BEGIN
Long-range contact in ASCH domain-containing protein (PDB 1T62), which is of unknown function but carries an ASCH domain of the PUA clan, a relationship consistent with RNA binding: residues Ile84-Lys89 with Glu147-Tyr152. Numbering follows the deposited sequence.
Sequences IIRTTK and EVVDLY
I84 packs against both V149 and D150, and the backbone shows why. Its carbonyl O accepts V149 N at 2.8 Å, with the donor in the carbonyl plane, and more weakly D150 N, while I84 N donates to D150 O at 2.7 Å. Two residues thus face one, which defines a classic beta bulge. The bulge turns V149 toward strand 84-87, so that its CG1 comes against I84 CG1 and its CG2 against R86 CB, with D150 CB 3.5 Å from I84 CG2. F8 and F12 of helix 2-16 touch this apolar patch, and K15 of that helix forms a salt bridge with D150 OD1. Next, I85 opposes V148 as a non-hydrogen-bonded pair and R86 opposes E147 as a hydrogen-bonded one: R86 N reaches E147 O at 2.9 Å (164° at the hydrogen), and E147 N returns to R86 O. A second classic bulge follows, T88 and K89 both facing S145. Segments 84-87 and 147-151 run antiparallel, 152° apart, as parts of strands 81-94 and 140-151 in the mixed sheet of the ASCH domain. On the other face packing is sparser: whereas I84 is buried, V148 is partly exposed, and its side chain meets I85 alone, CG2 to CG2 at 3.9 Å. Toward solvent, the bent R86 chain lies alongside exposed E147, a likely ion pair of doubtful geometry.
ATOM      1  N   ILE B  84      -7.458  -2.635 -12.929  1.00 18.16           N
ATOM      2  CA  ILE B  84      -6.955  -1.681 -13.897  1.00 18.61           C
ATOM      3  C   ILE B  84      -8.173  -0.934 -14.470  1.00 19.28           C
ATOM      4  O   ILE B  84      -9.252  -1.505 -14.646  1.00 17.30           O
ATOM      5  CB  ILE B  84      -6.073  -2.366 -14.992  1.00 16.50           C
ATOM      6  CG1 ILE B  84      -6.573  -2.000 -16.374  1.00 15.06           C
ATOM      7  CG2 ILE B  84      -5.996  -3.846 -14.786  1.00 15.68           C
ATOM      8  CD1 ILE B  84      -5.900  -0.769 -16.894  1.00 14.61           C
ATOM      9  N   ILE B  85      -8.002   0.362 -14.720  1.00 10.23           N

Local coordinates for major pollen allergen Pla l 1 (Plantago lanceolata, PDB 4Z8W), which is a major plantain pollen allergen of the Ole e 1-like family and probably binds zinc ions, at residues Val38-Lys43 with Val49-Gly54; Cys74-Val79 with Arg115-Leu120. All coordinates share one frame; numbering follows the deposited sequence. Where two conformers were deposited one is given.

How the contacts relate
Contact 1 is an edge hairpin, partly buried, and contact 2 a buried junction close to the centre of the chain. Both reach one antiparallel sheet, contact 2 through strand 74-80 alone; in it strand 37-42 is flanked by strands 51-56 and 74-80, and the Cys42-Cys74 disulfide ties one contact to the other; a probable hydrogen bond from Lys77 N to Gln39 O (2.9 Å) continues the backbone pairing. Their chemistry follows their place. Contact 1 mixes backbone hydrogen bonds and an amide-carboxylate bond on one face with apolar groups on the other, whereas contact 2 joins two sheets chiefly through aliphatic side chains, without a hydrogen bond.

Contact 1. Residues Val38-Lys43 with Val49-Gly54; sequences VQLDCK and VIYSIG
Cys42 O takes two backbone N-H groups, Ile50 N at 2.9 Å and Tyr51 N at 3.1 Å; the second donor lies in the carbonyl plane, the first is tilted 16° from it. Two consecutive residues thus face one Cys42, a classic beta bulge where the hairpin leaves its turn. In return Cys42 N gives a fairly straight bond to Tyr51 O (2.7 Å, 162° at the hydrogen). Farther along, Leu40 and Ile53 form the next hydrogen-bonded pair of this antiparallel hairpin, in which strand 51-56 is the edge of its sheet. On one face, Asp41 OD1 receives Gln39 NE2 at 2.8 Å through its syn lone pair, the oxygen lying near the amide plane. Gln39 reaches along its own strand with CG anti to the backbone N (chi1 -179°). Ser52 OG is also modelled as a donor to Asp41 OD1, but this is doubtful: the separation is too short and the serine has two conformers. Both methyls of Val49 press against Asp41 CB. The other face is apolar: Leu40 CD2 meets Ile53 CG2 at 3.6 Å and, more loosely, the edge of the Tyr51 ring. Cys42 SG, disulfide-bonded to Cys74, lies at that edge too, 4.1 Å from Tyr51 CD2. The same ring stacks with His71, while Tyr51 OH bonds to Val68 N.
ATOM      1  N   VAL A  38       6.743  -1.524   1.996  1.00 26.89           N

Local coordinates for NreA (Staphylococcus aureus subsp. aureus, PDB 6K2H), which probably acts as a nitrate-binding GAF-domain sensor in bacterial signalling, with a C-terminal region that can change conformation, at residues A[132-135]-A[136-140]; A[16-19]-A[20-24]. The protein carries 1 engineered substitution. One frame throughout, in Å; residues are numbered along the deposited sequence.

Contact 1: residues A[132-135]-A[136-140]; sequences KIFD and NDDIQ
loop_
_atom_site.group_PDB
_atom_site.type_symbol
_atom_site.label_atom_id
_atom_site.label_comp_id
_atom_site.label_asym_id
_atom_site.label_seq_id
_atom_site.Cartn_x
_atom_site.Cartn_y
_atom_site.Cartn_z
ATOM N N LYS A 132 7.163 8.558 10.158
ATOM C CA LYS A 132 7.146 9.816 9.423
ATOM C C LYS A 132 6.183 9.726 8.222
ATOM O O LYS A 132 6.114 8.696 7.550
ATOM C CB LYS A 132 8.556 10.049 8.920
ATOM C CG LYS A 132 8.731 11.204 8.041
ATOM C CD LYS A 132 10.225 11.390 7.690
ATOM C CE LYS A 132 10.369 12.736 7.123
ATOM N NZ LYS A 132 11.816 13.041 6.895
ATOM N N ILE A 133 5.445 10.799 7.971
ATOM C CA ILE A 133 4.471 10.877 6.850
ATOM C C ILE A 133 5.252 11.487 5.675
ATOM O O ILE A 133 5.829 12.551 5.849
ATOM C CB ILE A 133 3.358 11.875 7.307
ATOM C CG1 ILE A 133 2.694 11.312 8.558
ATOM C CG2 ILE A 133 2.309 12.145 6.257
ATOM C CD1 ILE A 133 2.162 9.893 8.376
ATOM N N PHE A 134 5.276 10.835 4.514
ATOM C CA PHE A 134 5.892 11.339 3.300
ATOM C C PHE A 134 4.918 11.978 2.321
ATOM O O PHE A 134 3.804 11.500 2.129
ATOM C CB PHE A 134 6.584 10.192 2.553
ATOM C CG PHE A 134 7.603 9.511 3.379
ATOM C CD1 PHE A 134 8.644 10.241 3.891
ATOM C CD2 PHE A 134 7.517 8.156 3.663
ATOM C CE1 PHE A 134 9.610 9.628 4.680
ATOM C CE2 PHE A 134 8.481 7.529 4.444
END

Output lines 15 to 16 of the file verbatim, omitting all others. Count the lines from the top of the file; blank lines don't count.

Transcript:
Contact 1 is an edge hairpin, partly buried, and contact 2 a buried junction close to the centre of the chain. Both reach one antiparallel sheet, contact 2 through strand 74-80 alone; in it strand 37-42 is flanked by strands 51-56 and 74-80, and the Cys42-Cys74 disulfide ties one contact to the other; a probable hydrogen bond from Lys77 N to Gln39 O (2.9 Å) continues the backbone pairing. Their chemistry follows their place. Contact 1 mixes backbone hydrogen bonds and an amide-carboxylate bond on one face with apolar groups on the other, whereas contact 2 joins two sheets chiefly through aliphatic side chains, without a hydrogen bond.

Contact 1. Residues Val38-Lys43 with Val49-Gly54; sequences VQLDCK and VIYSIG